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Discolored moisturizer likely a problem


Q: I decided to try some Borghese products that you recommended. First, I must say I loved Borghese's Liquid to Powder Blush. The second product I tried was the Spa Lift Moisturizer with an SPF of 8. I tested the sample at the counter and it felt nice, so I paid my $40 and went on my merry way. Much to my surprise, when I got home and opened my brand-new moisturizer, the liquid inside was yellow-green. The sample at the counter was white. Thinking it was spoiled I tried to return it the next day. I told the salesperson my story and she said, and I quote, "It's supposed to be that color because of the special ingredients in it." Needless to say, I trusted myself and returned it anyway. What do you think about this one?

A: Congratulations on being a wise consumer. But Borghese seems to be as confused about the discoloration as you are. When I called Borghese's public relations department in New York City, they acknowledged that this was indeed a problem (but they didn't say "problem," they called it a "situation") with their Spa Lift Moisturizer SPF 8. When I called Borghese's consumer relations department they seemed to be totally unaware of the problem, but were very nice about encouraging me to return it, even offering to pay for postage. When I called different Borghese counters to see how they described the problem, I got strange responses just as you did. The woman at Nordstrom's Borghese counter explained the discoloration resulted from the vitamin E in the product being exposed to sunlight. Another woman at a Macy's Borghese counter said because of their rare formulation the color was not stable. Neither woman could explain why it only happened in some of the Spa Lift containers and not others.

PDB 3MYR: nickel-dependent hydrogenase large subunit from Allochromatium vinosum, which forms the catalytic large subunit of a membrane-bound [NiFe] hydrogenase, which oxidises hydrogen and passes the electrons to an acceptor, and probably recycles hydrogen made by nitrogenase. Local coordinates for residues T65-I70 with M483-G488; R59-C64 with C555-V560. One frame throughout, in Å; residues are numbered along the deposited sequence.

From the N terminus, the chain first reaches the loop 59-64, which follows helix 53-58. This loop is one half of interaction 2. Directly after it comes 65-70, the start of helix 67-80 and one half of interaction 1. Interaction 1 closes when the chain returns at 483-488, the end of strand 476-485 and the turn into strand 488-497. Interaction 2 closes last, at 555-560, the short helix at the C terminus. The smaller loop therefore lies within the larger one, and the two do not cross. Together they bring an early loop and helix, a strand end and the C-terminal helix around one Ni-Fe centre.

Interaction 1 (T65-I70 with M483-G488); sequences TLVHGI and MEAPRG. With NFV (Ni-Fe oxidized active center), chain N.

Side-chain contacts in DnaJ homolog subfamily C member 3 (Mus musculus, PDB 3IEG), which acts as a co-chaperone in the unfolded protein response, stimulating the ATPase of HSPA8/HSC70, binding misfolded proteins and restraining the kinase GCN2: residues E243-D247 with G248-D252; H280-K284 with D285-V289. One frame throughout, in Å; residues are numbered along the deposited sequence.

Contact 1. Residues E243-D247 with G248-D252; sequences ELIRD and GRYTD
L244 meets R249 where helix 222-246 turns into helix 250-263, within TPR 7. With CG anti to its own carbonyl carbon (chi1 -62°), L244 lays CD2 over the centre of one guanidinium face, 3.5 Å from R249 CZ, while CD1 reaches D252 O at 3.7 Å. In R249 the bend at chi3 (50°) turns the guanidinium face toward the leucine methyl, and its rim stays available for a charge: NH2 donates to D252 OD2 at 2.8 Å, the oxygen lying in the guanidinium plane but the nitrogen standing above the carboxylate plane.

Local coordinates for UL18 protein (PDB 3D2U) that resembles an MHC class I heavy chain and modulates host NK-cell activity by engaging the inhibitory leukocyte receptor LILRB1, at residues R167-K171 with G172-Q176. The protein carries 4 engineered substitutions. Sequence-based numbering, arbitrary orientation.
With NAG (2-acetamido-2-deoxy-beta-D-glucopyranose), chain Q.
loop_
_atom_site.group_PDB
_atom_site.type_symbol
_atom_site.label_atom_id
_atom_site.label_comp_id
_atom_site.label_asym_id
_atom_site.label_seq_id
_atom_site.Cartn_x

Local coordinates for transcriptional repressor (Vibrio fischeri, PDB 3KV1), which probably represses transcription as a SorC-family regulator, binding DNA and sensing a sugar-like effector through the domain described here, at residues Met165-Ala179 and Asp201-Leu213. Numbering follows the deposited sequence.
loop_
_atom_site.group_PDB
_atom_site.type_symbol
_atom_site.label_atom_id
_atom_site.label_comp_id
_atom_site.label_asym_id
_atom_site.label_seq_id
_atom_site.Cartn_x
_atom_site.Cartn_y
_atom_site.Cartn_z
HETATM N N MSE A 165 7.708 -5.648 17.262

I'm not sure why some of these products are turning color, but I suspect it is a problem and not a desirable change. It could be rancidity or simply a formulation problem, but there is no way for me to know. One thing for sure: the color change is definitely not a result of "special ingredients." You did the right thing by returning it, and I'm sure Borghese will eventually correct the problem.

Q: I'd like to offer some comments on products you've recommended. I was really pleased to try some of L'Oreal's products after you announced they no longer test on animals. I especially like their Visuelle Powder Blush in Cameo; it's a terrific contour color. I've been pleased with Almay's Cheek Color in Soft Pink as well. Of the many mascaras I've tried, 2000 Calorie by Max Factor has the best brush and went on without clumping. Unfortunately, it also flaked off and irritated my eyes. Now I'm using L'Oreal Accentuous and it seems OK. Physicians Formula eye shadows in Smoke and Taupe are quite nice.

A: Thank you for your feedback regarding the cosmetics I have recommended.

It helps immensely to hear how a product works for a wide range of women.

Q: Please give me your opinion of Bienfait Total SPF 15 ($30 for 1.7 ounces) by Lancome. The Lancome salesperson tells me it has only 0.25-percent AHA derivative, which is fine with me because I only want it for a sunscreen and moisturizer.

A: Bienfait Total is an OK sunscreen but it is hardly exceptional, and for them to even mention the 0.25-percent AHA is a bit of a joke. Under 2 percent and any AHA ingredient is nothing more than a water-binding agent (helps to keep water in the skin) or pH balancing ingredient (helps neutralize the alkalinity of a product). Lancome has promoted Bienfait Total to the point of overkill, which explains the exorbitant price for this rather standard SPF 15 moisturizer.

Paula Begoun publishes the Cosmetics Counter Update. For an introductory copy of the subscription newsletter, send $1 for shipping and handling to: The Beginning Press, 5418 South Brandon, Seattle, Wash. 98118.

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